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cloudiness still hung about him; and his merriment was sure to produce the scorn of his companions.

With all his carelessness and all his vices, he was One of the murmurers at Fortune; and wondered why he was suffered to be poor, when Addison was caressed and preferred; nor would a very little have contented him; for he estimated his wants at six hundred pounds a year.

In his course of reading, it was particular that he had diligently perused, and accurately remembered, the old romances of knight-errantry.

He had a high opinion of his own merit, and was something contemptuous in his treatment of those whom he considered as not qualified to oppose or contradict him. He had many frailties; yet it cannot but be supposed that he had great merit, who eould obtain to the same play a prologue from Addison, and an epilogue from Prior; and who could have at once the patronage of Halifax, and the praise of Oldisworth.

For the power of communicating these minute memorials, I am indebted to my conversation with Gilbert Walmsley, late registrar of the ecclesiastical court of Lichfield, who' was acquainted both with Smith and Ducket; and declared, that, if the tale concerning Clarendon were forged, he should suspect Ducket of the falsehood; “ for Rag was a man “ of great veracity.”

Of Gilbert Walmsley, thus presented to my mind, let me indulge myself in the remembrance. I knew him very early; he was one of the first friends that literature procured me, and I hope that


at least my gratitude made me worthy of his notice.

He was of an advanced age, and I was only not a boy; yet he never received my notions with contempt. He was a Whig, with all the virulence and malevolence of his party; yet difference of opinion did not keep us apart. I honoured him, and he endured me.

He had mingled with the gay world without exemption from its vices or its follies, but had never neglected the cultivation of his mind; his belief of Revelation was unshaken ; his learning preserved his principles ; he grew first regular, and then pious.

His studies had been so various, that I am not able to name a man of equal knowledge. His acquaintance with books was great; and what he did not immediately know, he could at least tell where to find. Such was his amplitude of learning, and such his copiousness of communication, that it may be doubted whether a day now passes in which I have not some advantage from his friendship.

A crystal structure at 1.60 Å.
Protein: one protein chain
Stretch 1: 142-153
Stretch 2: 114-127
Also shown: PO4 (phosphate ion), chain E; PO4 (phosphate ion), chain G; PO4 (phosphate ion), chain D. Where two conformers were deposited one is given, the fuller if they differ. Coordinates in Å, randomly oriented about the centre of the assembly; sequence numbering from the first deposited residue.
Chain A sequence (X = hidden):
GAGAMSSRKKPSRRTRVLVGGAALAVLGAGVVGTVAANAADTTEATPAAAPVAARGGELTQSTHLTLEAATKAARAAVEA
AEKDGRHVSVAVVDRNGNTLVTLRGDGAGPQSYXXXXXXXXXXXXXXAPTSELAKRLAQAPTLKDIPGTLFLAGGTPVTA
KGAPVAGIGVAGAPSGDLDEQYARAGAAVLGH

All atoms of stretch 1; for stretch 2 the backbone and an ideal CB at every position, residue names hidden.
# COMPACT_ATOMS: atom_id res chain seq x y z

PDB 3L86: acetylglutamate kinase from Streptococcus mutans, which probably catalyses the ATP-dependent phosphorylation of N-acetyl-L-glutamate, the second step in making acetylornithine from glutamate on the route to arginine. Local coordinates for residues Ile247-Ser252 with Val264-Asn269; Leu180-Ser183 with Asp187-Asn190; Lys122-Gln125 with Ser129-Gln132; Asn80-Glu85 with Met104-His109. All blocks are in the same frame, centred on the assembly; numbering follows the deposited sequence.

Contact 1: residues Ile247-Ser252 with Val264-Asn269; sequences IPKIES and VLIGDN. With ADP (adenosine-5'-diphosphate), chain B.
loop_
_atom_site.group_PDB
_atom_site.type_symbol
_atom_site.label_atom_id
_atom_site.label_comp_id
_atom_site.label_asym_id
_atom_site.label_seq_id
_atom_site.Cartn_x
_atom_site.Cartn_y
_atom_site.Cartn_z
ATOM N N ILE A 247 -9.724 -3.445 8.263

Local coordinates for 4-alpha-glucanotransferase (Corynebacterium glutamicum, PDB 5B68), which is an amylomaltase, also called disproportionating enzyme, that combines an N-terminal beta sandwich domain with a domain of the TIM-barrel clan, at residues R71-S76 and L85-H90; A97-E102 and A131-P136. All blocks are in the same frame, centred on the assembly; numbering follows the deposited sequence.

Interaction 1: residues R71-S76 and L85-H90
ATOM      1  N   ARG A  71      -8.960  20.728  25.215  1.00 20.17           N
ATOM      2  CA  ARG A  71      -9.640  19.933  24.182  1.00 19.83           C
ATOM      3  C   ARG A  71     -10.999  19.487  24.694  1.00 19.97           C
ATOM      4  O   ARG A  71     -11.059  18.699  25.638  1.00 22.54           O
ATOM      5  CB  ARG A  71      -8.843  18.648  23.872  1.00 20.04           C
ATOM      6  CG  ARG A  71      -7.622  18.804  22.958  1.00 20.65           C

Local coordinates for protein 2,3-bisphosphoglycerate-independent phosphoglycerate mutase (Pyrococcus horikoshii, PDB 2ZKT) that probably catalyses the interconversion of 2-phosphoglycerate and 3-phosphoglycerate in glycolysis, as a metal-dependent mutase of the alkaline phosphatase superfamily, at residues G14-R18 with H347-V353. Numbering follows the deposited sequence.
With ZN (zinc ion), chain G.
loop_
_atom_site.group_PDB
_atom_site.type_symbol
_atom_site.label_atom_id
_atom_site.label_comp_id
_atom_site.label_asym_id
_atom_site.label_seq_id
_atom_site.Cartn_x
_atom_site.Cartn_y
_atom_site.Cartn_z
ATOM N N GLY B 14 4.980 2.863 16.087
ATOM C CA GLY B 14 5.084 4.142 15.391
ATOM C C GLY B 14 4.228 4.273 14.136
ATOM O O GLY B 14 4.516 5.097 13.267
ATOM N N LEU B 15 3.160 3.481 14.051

At this man's table I enjoyed many cheerful and instructive hours, with companions such as are not often found; with one who has lengthened, and one who has gladdened life; with Dr. James, whose skill in Physick will be long remembered; and with David Garrick, whom I hoped to have gratified with this character of our common friend: but what are the hopes of man! I am disappointed by that stroke of death, which has eclipsed the gaiety of nations, and impoverished the publick stock of harmless pleasure.

In the Library at Oxford is the following ludicrous Analysis of Pocockius :


i mus

[Sent by the Author to Mr. Urry.] OPUSCULUM hoc, Halberdarie amplissime, in lucem proferre hactenus distuli, judicii tui acumen subveritus magis quam bipennis. Tandem aliquando oden hanc ad te mitto sublimem, teneram, flebi

m, suavem, qualem demum divinus (si Musis vacaret) scripsisset Gastrellus : adeo scilicet sublimem ut inter legendum dormire, adeo flebilem ut ridere velis. Cujus elegantiam. ut melius inspicias, versuum ordinem & materiam breviter referam. versus de doubus præliis decantatis. 2dus & zus de Lotharingio, cuniculis subterraneis, saxis, ponto, hostibus, & Asiâ. 4tus & 5tus de catenis, subdibus, uncis, draconibus, tigribus & crocodilis. bus, 7us,

gus, gus, de Gomorrhâ, de Babylone, Babele, & quodam domi suæ peregrino. 10us, aliquid de quodam Pocockio. 1145, 12us, de Syriâ, Solymâ. 13u5, 14us, de Hoseâ, & quercu, & de juvene quodam valde sene. 1545, 16us, de Ætnâ, & quomodo Ætna Pocockio fit valde similis. 17us, 18us, de tubâ, astro, umbrâ, flammis, rotis, Pocockio non neglecto. Cætera de Christianis, Ottomanis, Babyloniis, Arabibus, & gravissimâ agrorum melancholiâ ; de Cæsare, Flacco * Nestore, & miserando juvenis cujusdam florentissimi fato, anno ætatis suæ centesimo præmaturè abrepti. Quæ omnia cum accuratè expenderis, necesse est ut

* Pro Flacco, animo paulo attentiore, scripsissrm Marone,


oden hanc meam admirandâ planè varietate constare fatearis.

Subitò ad Batavos proficiscor, lauro ab illis donandus. Prius vero Pembrochienses voco ad certamen Poeticum. Vale.

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F Mr. RICHARD DUKE I can find few memorials. He was bred at Westminster * and Cambridge; and Jacob relates, that he was some time tutor to the duke of Richmond. He

appears from his writings to have been not ill qualified for poetical compositions; and being conscious of his powers, when he left the university, he enlisted himself among the wits. He was the familiar friend of Otway; and was engaged, among other popular names, in the translations of Ovid and Juvenal. In his Review, though unfinished, are some vigorous lines. His poems are not below mediocrity; nor have I found much in them to be praised up.

* He was admitted there in 1670; was elected to Trinity College, Cambridge, in 1675; and took his master's degree in 1682. N.

† They make a part of a volume published by Tonson in Svo. 1717, containing the Poems of the earl of Roscommon, and the duke of Buckingham's Essay on Poetry; but were first published

in Dryden's Miscellany, as were most, if not all, of the poems • in that collection. H,

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